Duke honors black architect with granite plaque
Duke University has taken another step to honor the African-American architect who designed its campus.
Because of the color of his skin, Julian Abele’s accomplishments went unrecognized for decades.
University Archivist Valerie Gillispie says Abele started working on the designs in the 1920s, decades before a black person would be allowed to attend Duke.
“There’s a real irony to the fact that this African-American man designed this segregated university,” Gillispie said.
In recent years, the university has worked to spotlight his long-overlooked contributions.
In 2016, it named the main quad “Abele Quad,” and inscriptions were added inside and outside Duke Chapel.
The granite plaque outside of the chapel is the newest addition.
“It’s so important ... especially for traditionally white institutions like Duke, to sort of take a look at their history and realize what the blind spots have been,” said Emily Lund, a Divinity School student. “I’m proud of Duke for realizing that and taking a serious look at its history.”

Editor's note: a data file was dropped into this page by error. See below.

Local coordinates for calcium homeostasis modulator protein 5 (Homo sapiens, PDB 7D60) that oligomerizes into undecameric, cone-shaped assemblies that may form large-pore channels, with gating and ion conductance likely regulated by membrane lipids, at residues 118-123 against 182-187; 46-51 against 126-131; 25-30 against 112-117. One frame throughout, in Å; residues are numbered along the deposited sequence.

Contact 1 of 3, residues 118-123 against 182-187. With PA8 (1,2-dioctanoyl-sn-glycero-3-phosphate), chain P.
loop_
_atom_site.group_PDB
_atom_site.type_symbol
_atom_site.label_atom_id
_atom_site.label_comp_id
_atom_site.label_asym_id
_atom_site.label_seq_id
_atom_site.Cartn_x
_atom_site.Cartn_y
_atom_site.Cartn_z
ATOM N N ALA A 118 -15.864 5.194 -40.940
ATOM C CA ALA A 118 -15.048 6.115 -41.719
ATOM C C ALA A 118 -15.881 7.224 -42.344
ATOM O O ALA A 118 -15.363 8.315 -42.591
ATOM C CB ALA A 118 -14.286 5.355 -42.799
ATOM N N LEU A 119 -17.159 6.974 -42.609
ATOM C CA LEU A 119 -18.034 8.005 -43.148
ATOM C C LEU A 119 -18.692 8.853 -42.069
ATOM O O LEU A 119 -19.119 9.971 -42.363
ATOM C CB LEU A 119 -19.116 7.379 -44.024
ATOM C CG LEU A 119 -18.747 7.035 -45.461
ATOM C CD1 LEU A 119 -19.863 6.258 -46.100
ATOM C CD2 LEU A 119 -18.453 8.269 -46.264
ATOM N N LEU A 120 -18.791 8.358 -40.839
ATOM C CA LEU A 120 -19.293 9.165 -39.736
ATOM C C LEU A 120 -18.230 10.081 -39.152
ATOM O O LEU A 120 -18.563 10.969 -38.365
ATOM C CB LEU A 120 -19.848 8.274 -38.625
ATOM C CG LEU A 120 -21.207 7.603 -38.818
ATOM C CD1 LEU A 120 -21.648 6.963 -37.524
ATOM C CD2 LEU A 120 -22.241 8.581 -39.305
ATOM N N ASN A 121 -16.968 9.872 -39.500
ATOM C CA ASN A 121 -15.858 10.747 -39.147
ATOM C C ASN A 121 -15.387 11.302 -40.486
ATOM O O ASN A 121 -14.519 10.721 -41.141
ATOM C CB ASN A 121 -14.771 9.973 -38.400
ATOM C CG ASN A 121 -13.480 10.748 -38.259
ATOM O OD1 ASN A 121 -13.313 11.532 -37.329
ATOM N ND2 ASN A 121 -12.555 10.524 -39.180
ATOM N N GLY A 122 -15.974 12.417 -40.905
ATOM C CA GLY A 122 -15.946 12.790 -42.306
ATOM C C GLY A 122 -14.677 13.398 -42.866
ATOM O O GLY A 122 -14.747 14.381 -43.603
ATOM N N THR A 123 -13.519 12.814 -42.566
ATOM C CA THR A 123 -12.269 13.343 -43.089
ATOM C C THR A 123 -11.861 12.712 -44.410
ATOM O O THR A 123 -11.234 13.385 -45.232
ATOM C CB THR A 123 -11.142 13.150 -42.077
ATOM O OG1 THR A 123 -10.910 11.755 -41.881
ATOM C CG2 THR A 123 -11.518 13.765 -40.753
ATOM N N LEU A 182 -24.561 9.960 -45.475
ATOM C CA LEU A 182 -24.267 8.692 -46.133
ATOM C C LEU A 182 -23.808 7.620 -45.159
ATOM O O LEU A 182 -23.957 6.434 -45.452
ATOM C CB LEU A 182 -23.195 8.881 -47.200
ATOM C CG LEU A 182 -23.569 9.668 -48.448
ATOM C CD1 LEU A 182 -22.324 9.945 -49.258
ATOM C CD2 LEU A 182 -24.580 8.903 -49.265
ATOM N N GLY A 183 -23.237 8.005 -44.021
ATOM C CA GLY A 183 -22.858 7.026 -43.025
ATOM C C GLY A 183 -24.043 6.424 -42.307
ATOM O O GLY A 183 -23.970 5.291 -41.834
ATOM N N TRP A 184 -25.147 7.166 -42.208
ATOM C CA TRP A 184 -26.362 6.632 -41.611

“There’s a quote that says, ‘If you seek his monument, look around.’ And that is really appropriate for Julian Abele because the way we best remember him is through the architecture he designed,” Gillispie said.
Abele lived in Philadelphia and worked for an architecture firm that was otherwise all-white. It’s not clear if he was ever able to make it down to Durham to see his work in person.
Abele was born in 1881 and died in 1950.